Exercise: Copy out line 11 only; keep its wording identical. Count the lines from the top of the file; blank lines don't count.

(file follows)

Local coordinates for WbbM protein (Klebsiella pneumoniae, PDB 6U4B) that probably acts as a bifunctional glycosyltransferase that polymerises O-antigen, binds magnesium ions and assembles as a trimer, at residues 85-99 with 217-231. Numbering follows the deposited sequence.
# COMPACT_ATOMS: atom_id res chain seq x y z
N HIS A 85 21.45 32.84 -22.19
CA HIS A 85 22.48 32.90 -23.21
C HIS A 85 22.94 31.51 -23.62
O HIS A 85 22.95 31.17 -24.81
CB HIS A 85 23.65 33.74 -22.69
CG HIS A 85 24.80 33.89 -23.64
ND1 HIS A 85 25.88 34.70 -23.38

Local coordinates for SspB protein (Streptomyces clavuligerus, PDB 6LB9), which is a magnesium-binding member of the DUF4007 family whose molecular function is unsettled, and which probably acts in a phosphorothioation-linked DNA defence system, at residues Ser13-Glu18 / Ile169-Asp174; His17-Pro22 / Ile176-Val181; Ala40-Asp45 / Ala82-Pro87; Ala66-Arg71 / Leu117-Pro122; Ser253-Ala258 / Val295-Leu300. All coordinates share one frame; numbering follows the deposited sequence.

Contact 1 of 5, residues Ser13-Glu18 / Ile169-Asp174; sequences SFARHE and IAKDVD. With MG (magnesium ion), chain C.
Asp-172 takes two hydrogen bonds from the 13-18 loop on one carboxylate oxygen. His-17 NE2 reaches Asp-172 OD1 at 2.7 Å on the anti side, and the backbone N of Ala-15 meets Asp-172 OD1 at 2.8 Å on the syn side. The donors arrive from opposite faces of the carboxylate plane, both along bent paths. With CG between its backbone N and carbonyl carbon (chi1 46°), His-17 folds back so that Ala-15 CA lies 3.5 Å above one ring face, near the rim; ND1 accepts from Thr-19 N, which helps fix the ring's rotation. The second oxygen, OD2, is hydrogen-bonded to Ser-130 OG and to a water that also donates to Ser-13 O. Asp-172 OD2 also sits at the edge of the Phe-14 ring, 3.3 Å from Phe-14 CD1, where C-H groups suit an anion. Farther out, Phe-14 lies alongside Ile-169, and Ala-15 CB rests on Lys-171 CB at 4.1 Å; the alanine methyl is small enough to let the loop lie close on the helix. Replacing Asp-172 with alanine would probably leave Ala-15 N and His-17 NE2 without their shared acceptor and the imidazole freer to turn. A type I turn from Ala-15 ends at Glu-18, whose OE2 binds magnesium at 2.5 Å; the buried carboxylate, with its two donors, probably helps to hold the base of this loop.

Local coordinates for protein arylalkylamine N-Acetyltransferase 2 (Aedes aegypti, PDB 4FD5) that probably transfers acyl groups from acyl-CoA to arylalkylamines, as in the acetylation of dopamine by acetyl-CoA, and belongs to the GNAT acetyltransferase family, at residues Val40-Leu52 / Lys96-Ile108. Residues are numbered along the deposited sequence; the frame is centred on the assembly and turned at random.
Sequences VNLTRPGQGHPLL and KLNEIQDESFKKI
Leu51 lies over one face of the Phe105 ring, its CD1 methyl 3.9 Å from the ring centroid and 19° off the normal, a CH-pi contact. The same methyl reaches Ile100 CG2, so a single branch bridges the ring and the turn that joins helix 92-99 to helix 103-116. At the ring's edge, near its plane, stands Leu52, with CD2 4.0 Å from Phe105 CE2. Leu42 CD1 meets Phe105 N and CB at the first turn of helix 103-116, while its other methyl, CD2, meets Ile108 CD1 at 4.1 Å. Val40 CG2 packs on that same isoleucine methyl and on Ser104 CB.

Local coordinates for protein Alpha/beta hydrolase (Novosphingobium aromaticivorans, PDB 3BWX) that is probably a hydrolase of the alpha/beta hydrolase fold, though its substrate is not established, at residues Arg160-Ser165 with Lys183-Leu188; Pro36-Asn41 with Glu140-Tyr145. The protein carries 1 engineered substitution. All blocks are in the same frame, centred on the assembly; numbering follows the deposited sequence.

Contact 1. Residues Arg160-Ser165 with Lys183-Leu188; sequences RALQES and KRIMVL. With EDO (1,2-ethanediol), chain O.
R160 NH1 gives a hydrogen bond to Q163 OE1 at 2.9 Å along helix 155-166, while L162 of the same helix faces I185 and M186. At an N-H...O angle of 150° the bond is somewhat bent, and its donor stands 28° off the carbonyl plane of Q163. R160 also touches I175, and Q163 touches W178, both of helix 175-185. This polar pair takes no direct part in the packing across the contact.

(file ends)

Contact 1 of 5, residues Ser13-Glu18 / Ile169-Asp174; sequences SFARHE and IAKDVD. With MG (magnesium ion), chain C.